"Given his previous comments advocating defunding and imposing limitations on the Mueller investigation, Mr. Whitaker should recuse himself from its oversight for the duration of his time as acting attorney general," Schumer said.

Republicans are "concerned"

We have been told for nearly two years that if Trump moved to undermine the Mueller investigation, as he did on Wednesday, Republicans would spring into action and protect Mueller's independence.

Instead, a couple of Republican Senators issued milquetoast tweets expressing "concern."

This is not a game

It's easy to forget if you flipped on cable news on Tuesday night, but elections are not a game. Republicans and Democrats are not competing against one another in a sporting competition. The outcomes have real consequences in the lives of Americans, and people around the world.

Very little of this is discussed on election night.

Instead, pundits use math and amateur psychoanalysis to figure out "what it all means." As soon as that process is complete, the discussion quickly shifts to what the results of this election mean for the next election -- skipping over the next two years.

I propose an alternative framework: The true meaning of the election can be found in how it impacts real people.

A big expansion in health care for those who need it most

There were three red states with ballot initiatives to expand Medicaid eligibility, which is an option for states under Obamacare. Voters in all three states -- Idaho, Nebraska, and Utah -- voted in favor of expansion. Support was particularly strong in Idaho, where 61% of voters supported the initiative.

As a result, hundreds of thousands of low-income people who need health care will now be able to get it. And it could just be the beginning.

In Kansas, the legislature previously approved Medicaid expansion, but it was vetoed by former Republican Governor Sam Brownback. On Tuesday, Kansas voters elected Democrat Lauren Kelly, who supports expansion, as their new governor. It means that Medicaid expansion is now a real possibility in the state.

Maine voters approved Medicaid expansion last year, but their Republican Governor, Paul LePage, has been doing everything he could to obstruct the process. At one point, LePage said he'd rather go to jail than expand Medicaid to more people in his state. Maine's new governor, Democrat Janet Mills, supports expansion.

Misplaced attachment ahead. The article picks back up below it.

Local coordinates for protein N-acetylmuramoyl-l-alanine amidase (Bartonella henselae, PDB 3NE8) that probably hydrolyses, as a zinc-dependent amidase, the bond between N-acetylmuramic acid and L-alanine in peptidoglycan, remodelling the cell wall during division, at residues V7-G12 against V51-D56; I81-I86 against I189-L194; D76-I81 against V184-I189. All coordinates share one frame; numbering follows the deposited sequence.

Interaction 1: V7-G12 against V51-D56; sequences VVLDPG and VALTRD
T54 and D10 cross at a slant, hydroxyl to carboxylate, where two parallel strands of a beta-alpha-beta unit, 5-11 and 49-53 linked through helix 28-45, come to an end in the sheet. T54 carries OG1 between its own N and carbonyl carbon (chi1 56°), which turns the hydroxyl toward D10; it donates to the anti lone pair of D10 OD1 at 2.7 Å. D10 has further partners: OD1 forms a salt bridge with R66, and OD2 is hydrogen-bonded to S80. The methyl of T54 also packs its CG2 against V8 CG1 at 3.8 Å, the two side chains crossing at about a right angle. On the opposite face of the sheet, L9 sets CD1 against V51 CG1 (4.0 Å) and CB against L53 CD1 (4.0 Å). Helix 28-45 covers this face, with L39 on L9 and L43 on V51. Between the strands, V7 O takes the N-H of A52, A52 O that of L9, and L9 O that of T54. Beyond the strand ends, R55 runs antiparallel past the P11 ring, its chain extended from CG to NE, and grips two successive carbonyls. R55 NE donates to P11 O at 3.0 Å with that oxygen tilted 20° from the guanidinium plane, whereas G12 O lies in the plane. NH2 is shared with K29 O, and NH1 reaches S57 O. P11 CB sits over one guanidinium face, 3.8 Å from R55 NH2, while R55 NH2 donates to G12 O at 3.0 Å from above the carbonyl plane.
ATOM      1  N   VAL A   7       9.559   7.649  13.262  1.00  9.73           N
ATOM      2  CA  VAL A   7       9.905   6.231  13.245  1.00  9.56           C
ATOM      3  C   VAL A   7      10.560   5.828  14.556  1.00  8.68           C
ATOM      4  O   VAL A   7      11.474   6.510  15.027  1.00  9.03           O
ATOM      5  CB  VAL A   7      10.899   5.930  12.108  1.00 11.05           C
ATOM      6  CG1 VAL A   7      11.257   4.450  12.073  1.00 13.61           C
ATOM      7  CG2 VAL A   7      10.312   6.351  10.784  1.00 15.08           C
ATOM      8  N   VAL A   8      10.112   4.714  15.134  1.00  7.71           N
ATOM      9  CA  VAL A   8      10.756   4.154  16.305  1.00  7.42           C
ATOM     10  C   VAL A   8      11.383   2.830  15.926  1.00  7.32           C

All told, it's likely that 500,000 people will have health care because of what happened on Tuesday night.

Not only does this mean better health outcomes for the newly insured, but a better financial situation. Studies show that people who live in states that expand Medicaid carry less debt. This makes sense. Health care is expensive.

Democrats recapturing the House makes it effectively impossible for Trump to repeal Obamacare over the next two years. The more red states that expand Medicaid, the more politically treacherous full repeal becomes for Republicans.

Basic rights for all Floridians

Last night, Floridians overwhelmingly approved Amendment 4, which restores the right to vote to about 1.5 million ex-felons. Previously, after completing their sentences, Floridians have "been forced to appeal to the governor and his Cabinet for the restoration of their voting rights." Governor Rick Scott effectively halted this process, restoring the rights of just 3,000 people since 2011.

There is a lot of speculation that this will make the electorate more favorable to Democrats in future elections. That's possible. But it's also not the primary reason why Amendment 4 is important.

Voting is a fundamental right of citizenship. Restoring the right to vote for 1.5 million people is a powerful affirmation of their worth and humanity. It's communicating to about 10% of Florida's voting population -- including 20% of otherwise eligible African-Americans -- that they are full members of society who will not be perpetually stigmatized by the state.

That means something, regardless of who they vote for -- or even if they vote.

Show me the money

In Missouri, Senator Claire McCaskill lost in one of the more disappointing defeats of the night for Democrats. But her defeat is unlikely to make an immediate difference in the day-to-day lives of Missourians. Republicans controlled the Senate on Monday, and they control the Senate today.

Something that will help the working people of Missouri was the passage of Proposition B, which will increase the state's minimum wage from a paltry $7.85 per hour to $12. When it is fully implemented in 2023, the measure is projected to boost wages for 670,000 workers. The average pay increase will be $1520.

The increased purchasing power is also expected to boost local businesses, which is why more than 700 companies in the state supported the move.

Voters in Arkansas passed a similar measure, raising their state's minimum wage from $8.50 per hour to $11. It will boost wages for one-quarter of all workers -- about 300,000 people -- in Arkansas, one of the nation's poorest states. Those workers will see, on average, $1485 more in their paychecks.